Sex offender to speak on campus

Jessie Hellmann

rapermanActivities Programming Board (APB) and Phi Delta Theta fraternity are paying a convicted lifetime sex offender $1,800 to speak on campus.

APB hired Robert Adam Ritz, known as Adam Ritz, to deliver his “The Adam Ritz Show: Are you Invincible?” presentation for Alcohol Awareness week 8 p.m. Oct. 19 in Carter Hall.


In the presentation, Ritz discusses people in the news who have made bad decisions and the negative consequences that follow.

Ritz has delivered presentations to schools like Eastern Illinois University, Indiana University and Texas Tech University. He is scheduled to speak to professional football teams like the Dallas Cowboys and Seattle Seahawks.

Ritz served six months in prison after he pled guilty to sexual battery involving his children’s 22-year-old babysitter in 2004.

 The court ordered he complete one year of probation, 120 hours of community service and to register as a lifetime sex offender.

“I wasn’t aware of (Ritz’s charge) prior to doing the contract for it, so of course I was a little alarmed by it,” APB adviser Kathy Jones said.

She said APB has already signed the contract, so it is too late to cancel the event without losing the $1,800 they paid to bring him here.

She said APB does not do background checks on speakers before they are hired.

“We haven’t done background checks before,” Jones said. “It is something we may have to look into because this is the first instance this has happened.”

She said she still might have hired Ritz if she knew about his history before she signed the contract because he is presenting on alcohol abuse, not sexual safety.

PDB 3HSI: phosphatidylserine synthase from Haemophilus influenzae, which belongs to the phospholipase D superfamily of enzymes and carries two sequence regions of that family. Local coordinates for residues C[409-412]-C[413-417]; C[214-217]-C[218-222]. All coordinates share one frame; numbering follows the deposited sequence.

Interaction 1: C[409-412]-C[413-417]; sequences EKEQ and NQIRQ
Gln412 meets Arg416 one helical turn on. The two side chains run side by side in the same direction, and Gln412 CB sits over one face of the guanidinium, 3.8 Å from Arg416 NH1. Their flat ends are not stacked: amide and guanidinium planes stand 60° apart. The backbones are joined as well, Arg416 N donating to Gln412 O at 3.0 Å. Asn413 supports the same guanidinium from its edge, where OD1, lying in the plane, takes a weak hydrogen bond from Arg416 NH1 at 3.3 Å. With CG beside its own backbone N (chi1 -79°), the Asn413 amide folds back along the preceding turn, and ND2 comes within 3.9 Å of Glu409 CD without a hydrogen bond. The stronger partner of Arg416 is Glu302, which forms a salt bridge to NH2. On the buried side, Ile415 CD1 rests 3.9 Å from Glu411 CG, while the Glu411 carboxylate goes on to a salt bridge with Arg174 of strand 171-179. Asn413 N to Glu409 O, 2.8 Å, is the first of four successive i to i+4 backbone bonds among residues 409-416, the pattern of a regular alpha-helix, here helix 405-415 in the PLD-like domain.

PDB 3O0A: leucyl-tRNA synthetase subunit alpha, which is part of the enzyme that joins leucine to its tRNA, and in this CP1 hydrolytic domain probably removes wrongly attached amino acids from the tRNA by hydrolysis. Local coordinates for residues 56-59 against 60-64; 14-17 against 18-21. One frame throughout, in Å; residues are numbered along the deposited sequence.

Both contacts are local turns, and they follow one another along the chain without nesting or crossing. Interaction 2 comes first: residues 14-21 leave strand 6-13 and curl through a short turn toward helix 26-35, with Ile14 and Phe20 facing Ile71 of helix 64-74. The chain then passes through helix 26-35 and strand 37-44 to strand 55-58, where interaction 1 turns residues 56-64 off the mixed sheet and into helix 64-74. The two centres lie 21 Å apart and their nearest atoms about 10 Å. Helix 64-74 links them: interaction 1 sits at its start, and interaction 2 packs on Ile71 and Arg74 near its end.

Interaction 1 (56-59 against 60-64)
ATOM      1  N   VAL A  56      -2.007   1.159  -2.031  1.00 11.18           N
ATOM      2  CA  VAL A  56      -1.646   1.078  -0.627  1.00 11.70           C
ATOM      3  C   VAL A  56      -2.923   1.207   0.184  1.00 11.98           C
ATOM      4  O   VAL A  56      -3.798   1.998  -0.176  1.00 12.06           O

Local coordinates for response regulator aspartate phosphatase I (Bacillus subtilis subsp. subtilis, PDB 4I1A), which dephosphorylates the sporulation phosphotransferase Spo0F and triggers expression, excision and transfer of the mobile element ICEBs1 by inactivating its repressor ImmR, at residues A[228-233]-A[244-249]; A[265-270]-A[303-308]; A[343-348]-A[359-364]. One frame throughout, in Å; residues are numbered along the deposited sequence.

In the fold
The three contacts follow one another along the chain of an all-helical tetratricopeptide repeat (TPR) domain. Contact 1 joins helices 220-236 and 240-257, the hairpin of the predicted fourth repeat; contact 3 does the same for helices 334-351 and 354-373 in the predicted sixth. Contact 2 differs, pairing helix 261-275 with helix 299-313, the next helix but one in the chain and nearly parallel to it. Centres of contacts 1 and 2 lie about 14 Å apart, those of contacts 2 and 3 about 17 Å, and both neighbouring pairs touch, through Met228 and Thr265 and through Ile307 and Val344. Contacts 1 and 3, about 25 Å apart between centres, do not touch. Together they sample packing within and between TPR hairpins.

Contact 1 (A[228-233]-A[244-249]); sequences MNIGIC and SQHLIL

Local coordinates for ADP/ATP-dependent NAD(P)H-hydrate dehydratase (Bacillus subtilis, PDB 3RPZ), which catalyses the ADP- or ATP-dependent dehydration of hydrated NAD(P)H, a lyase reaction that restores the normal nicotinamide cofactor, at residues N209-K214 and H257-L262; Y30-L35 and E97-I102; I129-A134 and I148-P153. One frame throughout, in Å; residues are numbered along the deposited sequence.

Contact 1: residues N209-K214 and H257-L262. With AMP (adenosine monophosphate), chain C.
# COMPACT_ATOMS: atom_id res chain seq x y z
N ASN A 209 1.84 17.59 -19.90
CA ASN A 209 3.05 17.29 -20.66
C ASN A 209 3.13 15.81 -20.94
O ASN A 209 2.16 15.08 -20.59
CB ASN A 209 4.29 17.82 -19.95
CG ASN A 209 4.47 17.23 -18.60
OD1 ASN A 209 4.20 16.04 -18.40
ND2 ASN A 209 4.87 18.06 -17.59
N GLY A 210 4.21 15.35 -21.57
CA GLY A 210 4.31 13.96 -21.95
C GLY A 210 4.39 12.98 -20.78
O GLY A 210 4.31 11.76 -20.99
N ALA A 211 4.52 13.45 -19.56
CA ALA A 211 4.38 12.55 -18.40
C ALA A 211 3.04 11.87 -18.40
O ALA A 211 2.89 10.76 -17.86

“(I’m) not necessarily saying we wouldn’t bring him,” Jones said. “We’d probably just go ahead and do extra research and make sure he was a good fit for the type of presentation we wanted.”

“If he were presenting about sexual safety on campus, that may make us sit back and say, ‘well I don’t know if this is the best person,’” Jones said.

To make students comfortable, extra security will be at the event as well as a representative from the counseling center, Jones said.

“We want to be respectful to the presentation,” Jones said. “At the same time we also want the students to feel like they’re not in harms way, which I don’t personally think that they would be in harms way with this type of presentation,” Jones said.

Jones said APB always hires a speaker to talk to students during Alcohol Awareness week.

“His name kept popping up, so we figured we’d go ahead and try it,” Jones said.

Staff counselor Stephanie Cunningham said she was horrified when she found Ritz was coming to USI.

She said she first heard about Ritz’s background on a professional listserv for women’s issues when the director of the Women’s Center at Minnesota State University warned other universities not to bring Ritz to their campuses.

“It turned into a big drama fest on their campus because of the way he talks about his issues and things,” Cunningham said. “It’s really focused on his experience as a perpetrator and very minimizing to the survivors of violence.”

Cunningham said if she were involved, she would cut her losses and not have Ritz come to campus, even though that meant losing $1,800.

“I think that’s a loss that’s worth taking, personally, but that’s obviously a judgment call by (APB) and the university,” she said.

Cunningham said she has not seen Ritz’s presentation yet, but understands he is blaming his actions on alcohol. She said blaming actions on alcohol minimizes his responsibility and sends a problematic message to anyone that hears his message.

“That’s tacky, if nothing else, and that’s what makes his presentation so fundamentally offensive,” Cunningham said. “Nobody cares about his experience as a perpetrator. Victims and survivors, that’s really what’s important. I don’t see that being helpful in any way to focus on the experience of a perpetrator.”

APB education chair Jesika Gibson said she found out Ritz was a lifetime sex offender Tuesday afternoon.

“I think that’s not necessarily a good thing or bad thing, because we have people on campus who may have similar charges,” Gibson said. “By bringing someone who has that kind of history to come here, it can kind of give them hope that you can do something better than what you’re doing with your life right now.”

Student Government Association President Jordan Whitledge declined to comment on the situation.